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Florida

Saltwater Fishing

Fish Handling

Big Fish Need a Little Extra Care to Survive Release

Everyone loves catching big fish but these monster catches often need the most care to survive release.

Larger fish are important to maintain healthy fish populations because they are typically more successful spawners. Keep these tips in mind to give big fish a fighting chance and help maintain and improve your Florida fisheries.

  • Keep large fish in the water to reduce stress or injury to the fish.
  • Use heavy tackle to bring fish in quickly, reducing the chance of exhaustion.
  • Always revive fish showing signs of exhaustion by allowing a consistent flow of water through the mouth and over the gills. Use a “figure eight motion” if you are fishing from a stationary location.
  • Do not gaff a fish unless you intend to harvest it.
  • Use a descending device or venting tool on fish with signs of barotrauma (bloated belly, stomach projecting from the mouth, protruding intestines, bulging eyes.)

If you must remove fish from the water:

  • Get them back in the water as soon as possible.
  • Always hold them horizontally and support their weight with two hands.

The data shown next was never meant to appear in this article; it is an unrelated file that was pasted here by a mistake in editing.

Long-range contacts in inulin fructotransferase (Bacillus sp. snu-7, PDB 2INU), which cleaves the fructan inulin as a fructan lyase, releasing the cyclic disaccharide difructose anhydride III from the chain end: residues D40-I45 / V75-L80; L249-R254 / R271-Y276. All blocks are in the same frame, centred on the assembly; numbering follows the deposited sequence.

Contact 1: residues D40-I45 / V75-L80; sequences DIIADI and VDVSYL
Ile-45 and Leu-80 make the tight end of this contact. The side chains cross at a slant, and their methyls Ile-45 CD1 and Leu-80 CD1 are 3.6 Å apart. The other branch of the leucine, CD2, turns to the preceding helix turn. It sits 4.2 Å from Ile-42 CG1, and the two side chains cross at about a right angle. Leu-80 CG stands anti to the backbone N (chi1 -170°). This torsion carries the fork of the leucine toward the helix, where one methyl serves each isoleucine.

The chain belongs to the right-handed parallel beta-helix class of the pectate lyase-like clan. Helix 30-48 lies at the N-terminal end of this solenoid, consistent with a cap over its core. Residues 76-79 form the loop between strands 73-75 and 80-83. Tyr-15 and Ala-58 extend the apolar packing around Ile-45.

• Use wet hands, never a towel or other cloth that can remove their protective slime.
  • Keep fingers out of the eyes and gills.
  • Do not drag them over rocks, the gunnel of a boat, the side of a dock, pier or any other rough surface.

Fishing from bridges or piers:

  • Only bring fish onto the pier or bridge if you intend to harvest.
  • Only target large fish from bridges or piers if you have specialized gear (pier nets or slings) to support their full body. Bringing up large fish without proper gear or allowing them to freefall large distances can cause injury and increase mortality.
  • If you cannot properly lift the fish, cut the line as close to the fish as possible before releasing it back into the water. (This may mean walking this fish to the shore if fishing from a pier.)

Other tips:

  • Correctly using a dehooking tool can help you quickly and easily remove hooks.
  • Use barbless non-stainless, non-offset circle hooks.
  • Use single hooks with artificial lures.
  • Do not fish when large predatory fish or sharks are in the area. If they show up, move to another fishing location.
  • Encourage other anglers to use these practices too. Learn more at MyFWC.com/FishHandling.